Around 40,000 doses of the Pfizer/Bioech is being delivered weekly and smaller amounts of the Moderna vaccine, with the declining to provide any further delivery schedule when queried by the Irish Examiner.
There has been some criticism both nationally and internationally that thehas been slower than other regulators in licensing the Covid 19 vaccines which have completed the necessary trials processes and didn’t purchase enough of the Pfizer/Bio ech vaccine.
But it has since increased its order for this vaccine, started a review of the Johnson & Johnson Covid-19 vaccine candidate, and is expected to licence a third Covid-19 vaccine, the Oxford/ AstraZeneca vaccine, before the end of this month
This is seen as the ‘game-changer’ vaccine as it can be stored at regular fridge temperatures and is thus well suited for roll out in the community bys, general practice nurses, and pharmacists, and Ireland has ordered 3.3 million doses of it.
However, we won’t be getting advance deliveries of the Oxford/ AstraZeneca vaccine this month, before it is approved by theand , despite Minister for Health Stephen Donnelly’s statements to that effect.
Last Tuesday, the Dáil signed off on an agreement of €91 million fors and pharmacists to administer Covid 19 vaccines to approximately 1.5 million people, starting with the over-70s, with those in the oldest age groups to be invited for vaccination when supply allows, likely to commence sometime in February when stocks of the Astra/Zeneca vaccine arrive.
A number of mass Covid 19 vaccination centres are also in the process of being set up, the first three of which were used to vaccine a large number ofs, practice nurses and other frontline staff last weekend, and these will open to the public on a priority list basis when our supply of Covid 19 vaccines increase.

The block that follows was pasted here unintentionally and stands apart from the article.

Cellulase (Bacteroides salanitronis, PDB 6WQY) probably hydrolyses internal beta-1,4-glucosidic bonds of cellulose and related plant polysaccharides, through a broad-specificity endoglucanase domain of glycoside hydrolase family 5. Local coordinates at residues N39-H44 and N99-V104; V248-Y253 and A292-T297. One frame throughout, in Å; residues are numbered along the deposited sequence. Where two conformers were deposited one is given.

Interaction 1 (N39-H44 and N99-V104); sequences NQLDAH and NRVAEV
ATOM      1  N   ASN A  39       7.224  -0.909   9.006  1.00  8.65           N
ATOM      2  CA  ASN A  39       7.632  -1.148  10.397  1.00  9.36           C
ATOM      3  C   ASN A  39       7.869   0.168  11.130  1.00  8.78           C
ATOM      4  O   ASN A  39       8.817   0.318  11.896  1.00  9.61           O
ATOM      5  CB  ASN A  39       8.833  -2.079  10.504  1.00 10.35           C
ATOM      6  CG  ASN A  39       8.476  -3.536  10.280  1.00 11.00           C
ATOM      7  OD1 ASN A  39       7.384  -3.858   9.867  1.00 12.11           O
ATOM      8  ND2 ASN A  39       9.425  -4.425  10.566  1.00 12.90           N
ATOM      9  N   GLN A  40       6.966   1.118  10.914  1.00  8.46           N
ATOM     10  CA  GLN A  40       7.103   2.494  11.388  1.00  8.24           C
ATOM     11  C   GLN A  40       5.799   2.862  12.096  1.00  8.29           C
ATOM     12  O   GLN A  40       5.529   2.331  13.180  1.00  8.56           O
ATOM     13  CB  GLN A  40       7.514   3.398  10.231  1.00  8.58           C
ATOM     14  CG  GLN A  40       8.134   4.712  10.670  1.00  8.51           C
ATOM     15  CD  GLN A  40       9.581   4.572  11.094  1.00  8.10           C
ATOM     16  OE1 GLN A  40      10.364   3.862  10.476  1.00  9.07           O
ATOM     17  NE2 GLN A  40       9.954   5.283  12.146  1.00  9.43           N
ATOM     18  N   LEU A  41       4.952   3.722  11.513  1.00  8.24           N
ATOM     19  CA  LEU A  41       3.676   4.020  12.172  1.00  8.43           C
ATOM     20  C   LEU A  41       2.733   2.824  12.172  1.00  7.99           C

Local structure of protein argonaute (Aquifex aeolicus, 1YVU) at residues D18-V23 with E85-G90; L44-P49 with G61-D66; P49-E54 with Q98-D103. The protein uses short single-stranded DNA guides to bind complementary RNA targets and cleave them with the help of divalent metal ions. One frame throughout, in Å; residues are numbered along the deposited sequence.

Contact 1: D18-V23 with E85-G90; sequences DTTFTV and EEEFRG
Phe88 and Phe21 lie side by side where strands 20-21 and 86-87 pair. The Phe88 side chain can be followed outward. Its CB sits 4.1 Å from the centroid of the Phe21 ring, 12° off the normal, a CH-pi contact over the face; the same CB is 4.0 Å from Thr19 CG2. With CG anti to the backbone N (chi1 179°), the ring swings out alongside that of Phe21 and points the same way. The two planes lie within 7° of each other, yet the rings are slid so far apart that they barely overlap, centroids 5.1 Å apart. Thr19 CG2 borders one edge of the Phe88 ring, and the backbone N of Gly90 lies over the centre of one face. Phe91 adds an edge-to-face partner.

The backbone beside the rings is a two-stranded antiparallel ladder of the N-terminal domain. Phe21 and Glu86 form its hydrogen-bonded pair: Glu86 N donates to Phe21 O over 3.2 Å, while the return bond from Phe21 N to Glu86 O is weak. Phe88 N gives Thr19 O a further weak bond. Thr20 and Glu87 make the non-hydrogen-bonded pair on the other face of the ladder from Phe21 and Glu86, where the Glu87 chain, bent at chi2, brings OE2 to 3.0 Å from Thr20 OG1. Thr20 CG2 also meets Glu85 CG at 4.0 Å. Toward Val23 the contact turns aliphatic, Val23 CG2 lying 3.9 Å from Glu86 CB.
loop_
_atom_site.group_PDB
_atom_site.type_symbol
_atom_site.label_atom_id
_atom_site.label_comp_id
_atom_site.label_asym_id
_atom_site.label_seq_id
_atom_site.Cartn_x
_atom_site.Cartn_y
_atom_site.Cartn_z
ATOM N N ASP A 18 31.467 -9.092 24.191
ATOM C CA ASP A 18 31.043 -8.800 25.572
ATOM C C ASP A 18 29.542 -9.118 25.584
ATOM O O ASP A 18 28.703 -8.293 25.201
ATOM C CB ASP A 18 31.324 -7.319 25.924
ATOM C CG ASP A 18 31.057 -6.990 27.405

Minister Donnelly said on Wednesday that everyone in the country will be offered a vaccine by September.
As of Wednesday night, 121,900 vaccines have been given to frontline healthcare workers, as well as residents and staff in nursing homes.
The latest figures show that 73,100 vaccinations have been given to frontline health workers and 48,800 to staff and residents of long-term care facilities.
This includes 3,900 people due to receive their second dose of vaccines this week.
This puts Ireland close to the top of the European league table currently in terms of the Covid 19 vaccination rate per head of population.
So we are catching up after a sluggish start – our first supplies of the Pfizer/Bioech vaccine arrived in the country on Stephen’s Day, December 26, but we only started vaccinating a very small number of people on the 29th of December, slowly increasing the numbers vaccinated, mostly frontline health staff initially.
Special vaccination teams were assembled to vaccinate residents in older care long-term facilities in early January with some criticism that the rollout in nursing homes should have commenced quicker given their risk profile and the fact that Covid 19 outbreaks in these settings have been rapidly increasing again since late December.